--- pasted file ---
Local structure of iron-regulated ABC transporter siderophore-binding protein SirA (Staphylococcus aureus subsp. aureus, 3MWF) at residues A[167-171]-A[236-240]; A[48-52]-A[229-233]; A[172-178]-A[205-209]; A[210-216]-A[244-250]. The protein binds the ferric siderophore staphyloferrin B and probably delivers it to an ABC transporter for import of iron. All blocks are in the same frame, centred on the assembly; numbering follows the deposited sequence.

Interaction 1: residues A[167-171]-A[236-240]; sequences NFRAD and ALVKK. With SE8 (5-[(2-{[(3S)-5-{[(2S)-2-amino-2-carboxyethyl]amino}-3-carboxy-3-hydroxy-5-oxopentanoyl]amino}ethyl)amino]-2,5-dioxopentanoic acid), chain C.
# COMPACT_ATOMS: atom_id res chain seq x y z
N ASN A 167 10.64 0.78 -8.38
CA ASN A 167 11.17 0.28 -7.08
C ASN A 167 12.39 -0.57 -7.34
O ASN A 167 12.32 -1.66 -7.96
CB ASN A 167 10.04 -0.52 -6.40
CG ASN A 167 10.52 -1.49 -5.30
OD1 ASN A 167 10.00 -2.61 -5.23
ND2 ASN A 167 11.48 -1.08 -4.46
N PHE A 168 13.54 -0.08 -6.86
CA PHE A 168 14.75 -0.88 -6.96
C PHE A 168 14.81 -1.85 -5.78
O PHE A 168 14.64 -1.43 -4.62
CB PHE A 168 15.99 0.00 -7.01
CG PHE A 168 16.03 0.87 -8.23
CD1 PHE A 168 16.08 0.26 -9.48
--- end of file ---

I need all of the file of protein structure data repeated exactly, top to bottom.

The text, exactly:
Local structure of iron-regulated ABC transporter siderophore-binding protein SirA (Staphylococcus aureus subsp. aureus, 3MWF) at residues A[167-171]-A[236-240]; A[48-52]-A[229-233]; A[172-178]-A[205-209]; A[210-216]-A[244-250]. The protein binds the ferric siderophore staphyloferrin B and probably delivers it to an ABC transporter for import of iron. All blocks are in the same frame, centred on the assembly; numbering follows the deposited sequence.

Interaction 1: residues A[167-171]-A[236-240]; sequences NFRAD and ALVKK. With SE8 (5-[(2-{[(3S)-5-{[(2S)-2-amino-2-carboxyethyl]amino}-3-carboxy-3-hydroxy-5-oxopentanoyl]amino}ethyl)amino]-2,5-dioxopentanoic acid), chain C.
# COMPACT_ATOMS: atom_id res chain seq x y z
N ASN A 167 10.64 0.78 -8.38
CA ASN A 167 11.17 0.28 -7.08
C ASN A 167 12.39 -0.57 -7.34
O ASN A 167 12.32 -1.66 -7.96
CB ASN A 167 10.04 -0.52 -6.40
CG ASN A 167 10.52 -1.49 -5.30
OD1 ASN A 167 10.00 -2.61 -5.23
ND2 ASN A 167 11.48 -1.08 -4.46
N PHE A 168 13.54 -0.08 -6.86
CA PHE A 168 14.75 -0.88 -6.96
C PHE A 168 14.81 -1.85 -5.78
O PHE A 168 14.64 -1.43 -4.62
CB PHE A 168 15.99 0.00 -7.01
CG PHE A 168 16.03 0.87 -8.23
CD1 PHE A 168 16.08 0.26 -9.48